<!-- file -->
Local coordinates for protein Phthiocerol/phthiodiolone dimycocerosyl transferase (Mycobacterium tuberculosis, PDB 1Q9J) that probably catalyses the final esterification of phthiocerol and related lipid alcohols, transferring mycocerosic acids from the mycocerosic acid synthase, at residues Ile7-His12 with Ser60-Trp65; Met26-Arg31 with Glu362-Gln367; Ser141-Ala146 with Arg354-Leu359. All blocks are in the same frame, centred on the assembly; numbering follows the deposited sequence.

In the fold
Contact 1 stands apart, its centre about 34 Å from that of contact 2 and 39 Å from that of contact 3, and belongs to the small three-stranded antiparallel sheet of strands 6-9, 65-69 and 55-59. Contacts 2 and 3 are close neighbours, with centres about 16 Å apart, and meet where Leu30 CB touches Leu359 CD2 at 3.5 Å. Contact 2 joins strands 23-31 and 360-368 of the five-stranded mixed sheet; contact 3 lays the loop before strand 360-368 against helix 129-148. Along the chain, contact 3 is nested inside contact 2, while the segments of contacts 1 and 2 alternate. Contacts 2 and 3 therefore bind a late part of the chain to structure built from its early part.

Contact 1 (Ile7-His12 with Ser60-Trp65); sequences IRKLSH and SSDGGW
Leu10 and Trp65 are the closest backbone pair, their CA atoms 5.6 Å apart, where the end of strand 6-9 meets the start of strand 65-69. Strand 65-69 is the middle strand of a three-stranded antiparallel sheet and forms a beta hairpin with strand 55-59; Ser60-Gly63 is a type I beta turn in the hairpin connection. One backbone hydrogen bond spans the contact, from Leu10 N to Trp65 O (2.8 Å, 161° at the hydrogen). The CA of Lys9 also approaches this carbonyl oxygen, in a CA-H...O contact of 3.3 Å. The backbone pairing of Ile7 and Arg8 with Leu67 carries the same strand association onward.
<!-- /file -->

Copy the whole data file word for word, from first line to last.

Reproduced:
Local coordinates for protein Phthiocerol/phthiodiolone dimycocerosyl transferase (Mycobacterium tuberculosis, PDB 1Q9J) that probably catalyses the final esterification of phthiocerol and related lipid alcohols, transferring mycocerosic acids from the mycocerosic acid synthase, at residues Ile7-His12 with Ser60-Trp65; Met26-Arg31 with Glu362-Gln367; Ser141-Ala146 with Arg354-Leu359. All blocks are in the same frame, centred on the assembly; numbering follows the deposited sequence.

In the fold
Contact 1 stands apart, its centre about 34 Å from that of contact 2 and 39 Å from that of contact 3, and belongs to the small three-stranded antiparallel sheet of strands 6-9, 65-69 and 55-59. Contacts 2 and 3 are close neighbours, with centres about 16 Å apart, and meet where Leu30 CB touches Leu359 CD2 at 3.5 Å. Contact 2 joins strands 23-31 and 360-368 of the five-stranded mixed sheet; contact 3 lays the loop before strand 360-368 against helix 129-148. Along the chain, contact 3 is nested inside contact 2, while the segments of contacts 1 and 2 alternate. Contacts 2 and 3 therefore bind a late part of the chain to structure built from its early part.

Contact 1 (Ile7-His12 with Ser60-Trp65); sequences IRKLSH and SSDGGW
Leu10 and Trp65 are the closest backbone pair, their CA atoms 5.6 Å apart, where the end of strand 6-9 meets the start of strand 65-69. Strand 65-69 is the middle strand of a three-stranded antiparallel sheet and forms a beta hairpin with strand 55-59; Ser60-Gly63 is a type I beta turn in the hairpin connection. One backbone hydrogen bond spans the contact, from Leu10 N to Trp65 O (2.8 Å, 161° at the hydrogen). The CA of Lys9 also approaches this carbonyl oxygen, in a CA-H...O contact of 3.3 Å. The backbone pairing of Ile7 and Arg8 with Leu67 carries the same strand association onward.